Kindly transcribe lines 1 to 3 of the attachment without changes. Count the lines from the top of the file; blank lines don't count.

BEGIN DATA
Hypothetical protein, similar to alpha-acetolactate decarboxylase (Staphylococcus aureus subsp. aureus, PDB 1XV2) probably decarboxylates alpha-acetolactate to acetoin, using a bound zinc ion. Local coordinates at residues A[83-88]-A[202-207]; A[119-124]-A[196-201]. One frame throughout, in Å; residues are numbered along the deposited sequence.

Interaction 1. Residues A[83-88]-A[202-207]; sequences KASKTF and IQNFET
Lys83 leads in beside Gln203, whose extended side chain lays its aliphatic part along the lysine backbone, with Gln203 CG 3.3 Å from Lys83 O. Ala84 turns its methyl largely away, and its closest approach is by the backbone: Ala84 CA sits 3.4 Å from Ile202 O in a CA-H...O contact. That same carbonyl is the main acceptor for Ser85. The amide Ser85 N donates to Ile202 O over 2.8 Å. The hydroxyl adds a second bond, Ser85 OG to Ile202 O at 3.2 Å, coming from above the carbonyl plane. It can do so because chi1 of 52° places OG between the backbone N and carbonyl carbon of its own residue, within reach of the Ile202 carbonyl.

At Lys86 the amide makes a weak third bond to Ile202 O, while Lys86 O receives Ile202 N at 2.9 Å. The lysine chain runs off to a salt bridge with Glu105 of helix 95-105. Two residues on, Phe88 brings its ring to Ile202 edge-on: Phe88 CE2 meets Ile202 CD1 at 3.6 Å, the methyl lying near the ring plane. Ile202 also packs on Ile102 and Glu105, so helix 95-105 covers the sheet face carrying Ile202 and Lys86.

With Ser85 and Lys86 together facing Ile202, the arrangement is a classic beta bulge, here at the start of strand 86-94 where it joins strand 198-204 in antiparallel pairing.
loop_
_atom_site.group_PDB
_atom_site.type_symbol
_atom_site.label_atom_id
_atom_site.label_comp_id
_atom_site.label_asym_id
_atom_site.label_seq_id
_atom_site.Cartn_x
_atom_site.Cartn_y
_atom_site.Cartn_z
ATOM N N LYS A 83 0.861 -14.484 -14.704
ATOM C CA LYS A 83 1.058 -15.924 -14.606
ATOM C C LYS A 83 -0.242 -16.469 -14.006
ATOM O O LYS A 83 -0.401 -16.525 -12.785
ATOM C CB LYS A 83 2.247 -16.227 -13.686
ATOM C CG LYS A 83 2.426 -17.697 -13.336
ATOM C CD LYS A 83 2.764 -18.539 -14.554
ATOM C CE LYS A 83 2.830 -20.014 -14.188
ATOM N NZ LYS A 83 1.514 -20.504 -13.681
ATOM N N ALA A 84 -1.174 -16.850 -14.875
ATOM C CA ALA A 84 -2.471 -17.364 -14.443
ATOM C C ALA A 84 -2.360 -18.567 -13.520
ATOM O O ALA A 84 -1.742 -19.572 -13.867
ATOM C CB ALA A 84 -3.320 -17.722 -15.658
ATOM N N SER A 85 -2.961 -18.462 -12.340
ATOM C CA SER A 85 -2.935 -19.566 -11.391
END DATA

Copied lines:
Hypothetical protein, similar to alpha-acetolactate decarboxylase (Staphylococcus aureus subsp. aureus, PDB 1XV2) probably decarboxylates alpha-acetolactate to acetoin, using a bound zinc ion. Local coordinates at residues A[83-88]-A[202-207]; A[119-124]-A[196-201]. One frame throughout, in Å; residues are numbered along the deposited sequence.

Interaction 1. Residues A[83-88]-A[202-207]; sequences KASKTF and IQNFET
Lys83 leads in beside Gln203, whose extended side chain lays its aliphatic part along the lysine backbone, with Gln203 CG 3.3 Å from Lys83 O. Ala84 turns its methyl largely away, and its closest approach is by the backbone: Ala84 CA sits 3.4 Å from Ile202 O in a CA-H...O contact. That same carbonyl is the main acceptor for Ser85. The amide Ser85 N donates to Ile202 O over 2.8 Å. The hydroxyl adds a second bond, Ser85 OG to Ile202 O at 3.2 Å, coming from above the carbonyl plane. It can do so because chi1 of 52° places OG between the backbone N and carbonyl carbon of its own residue, within reach of the Ile202 carbonyl.